Many women who go through menopause complain about brain fog. They describe their thinking as getting rusty and notice gaps in their mental abilities. It seems like many health care professionals have discounted these cognitive issues, but a new study suggests that some women – especially those who go through menopause prematurely – may indeed be experiencing some cognitive issues.
A new study out of France involving 4,868 women looked at menopause and cognitive function. The researchers used cognitive tests to determine the participants’ mental status and also to determine if any of the women had dementia at the start of the study. The participants were then reassessed at the two-year, four-year and seven-year mark. Additionally, researchers took into account whether the study participants went through a natural or surgical menopause and whether they used hormone replacement therapy.
The researchers found that 78 percent of the participants went through a natural menopausal transition. Ten percent had a surgical menopause, which happens when both ovaries are removed surgically. The remaining 11 percent said they entered menopause because of other reasons, such as radiation or chemotherapy.
Additional analysis found that 7.6 percent of the participants had a premature menopause when they were 40 years of age or younger. An additional 12.8 percent were found to have entered an early menopause when they were between the ages of 41 and 45. More than one in five women used hormone therapy while going through this transition.
In comparing the participants who experienced menopause after the age of 50 and those who went through the menopausal transition prematurely, the researchers found that the women who went through the transition prematurely had more than a 40-percent increased risk of worse performance on assessments of verbal fluency and visual memory. Additionally, an earlier menopause was associated with a 35-percent higher risk of decline in coordination between the brain and the body’s muscles when making a movement. This group also experienced lower overall cognitive function during the seven-year period.
The researchers also found that premature ovarian failure as well as premature menopause caused by surgery were associated with more than two-times higher risk of poor verbal fluency. Premature ovarian failure and premature surgical menopause also were linked to a significantly increased risk of poor performance in visual memory. Interestingly, the researchers did not find a significant association between early menopause and the risk of dementia.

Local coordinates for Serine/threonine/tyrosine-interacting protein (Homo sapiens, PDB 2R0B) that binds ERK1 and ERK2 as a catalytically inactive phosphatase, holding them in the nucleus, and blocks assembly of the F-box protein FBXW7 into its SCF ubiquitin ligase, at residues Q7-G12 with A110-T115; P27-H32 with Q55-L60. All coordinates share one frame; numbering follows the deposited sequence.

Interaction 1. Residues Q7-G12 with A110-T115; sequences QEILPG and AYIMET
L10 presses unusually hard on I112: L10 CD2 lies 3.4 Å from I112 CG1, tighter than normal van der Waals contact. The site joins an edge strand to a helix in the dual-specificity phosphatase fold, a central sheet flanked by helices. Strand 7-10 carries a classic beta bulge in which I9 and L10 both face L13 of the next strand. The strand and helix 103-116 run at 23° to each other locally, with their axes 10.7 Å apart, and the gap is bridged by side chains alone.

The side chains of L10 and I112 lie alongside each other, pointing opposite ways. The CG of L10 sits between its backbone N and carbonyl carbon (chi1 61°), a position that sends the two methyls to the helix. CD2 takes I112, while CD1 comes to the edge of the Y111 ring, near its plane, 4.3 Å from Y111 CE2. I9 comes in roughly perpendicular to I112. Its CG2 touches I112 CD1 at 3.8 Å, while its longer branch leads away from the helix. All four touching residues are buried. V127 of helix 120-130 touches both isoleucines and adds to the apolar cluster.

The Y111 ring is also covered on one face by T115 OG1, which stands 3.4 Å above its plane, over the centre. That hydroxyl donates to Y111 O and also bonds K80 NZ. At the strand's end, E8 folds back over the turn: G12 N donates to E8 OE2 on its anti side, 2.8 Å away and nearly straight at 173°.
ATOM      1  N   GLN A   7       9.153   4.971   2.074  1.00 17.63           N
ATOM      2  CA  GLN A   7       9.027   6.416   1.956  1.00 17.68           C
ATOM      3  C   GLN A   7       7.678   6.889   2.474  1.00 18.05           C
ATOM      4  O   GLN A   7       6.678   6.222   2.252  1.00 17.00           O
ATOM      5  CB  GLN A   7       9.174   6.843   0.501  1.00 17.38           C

So what about hormone therapy? Researchers found pros and cons. When used at the time of premature menopause, researchers found some evidence that hormone replacement therapy may help improve visual memory; however, they also found that this therapy also could increase the risk of poor verbal fluency.
“Both premature surgical menopause and premature ovarian failure were associated with long-term negative effects on cognitive function, which are not entirely offset by menopausal hormone treatment,” said Dr. Joanne Ryan, a postdoctoral research fellow at the Hospital La Colombiere in Montellier, France, who was a part of this study. “In terms of surgical menopause, our results suggest that the potential long-term effects on cognitive function should form part of the decision-making process when considering ovariectomy in younger women.”
So what should you do if you have gone (or are going) through an early menopause? I’d suggest that you embrace the lifestyle options that are encouraged for people who are worried about dementia. These include:
- Improve your diet. Researchers have found that a Mediterranean diet is tied to brain health. Therefore, I’d encourage you to follow it closely. Try to eat more produce and fish while consuming less red meat and processed foods. Use good fats (olive oil, nuts, avocado) and avoid high-fat options (such as full-fat dairy). Add whole grains, beans and legumes to your plate regularly.
- Get regular exercise. Opt for exercises that will get your blood pumping (which are also good for your heart).
- Control stress. Try meditation or yoga to control stress.
- Build nurturing and supportive relationships.
- Try new things. Get out of your comfort zone and do new things that stretch your brain. Instead of just doing crosswords, try Sudoku, delve into a new language, or learn how to knit. All of these will exercise different parts of your brain, thus building new connections that can protect your cognitive abilities long-term.
Primary Source for This Sharepost:
BJOG. (2014). Study examines premature menopause and the effects on later life cognition.
Womenshealth.gov. (2010). Early menopause (premature menopause).
Published On: May 13, 2014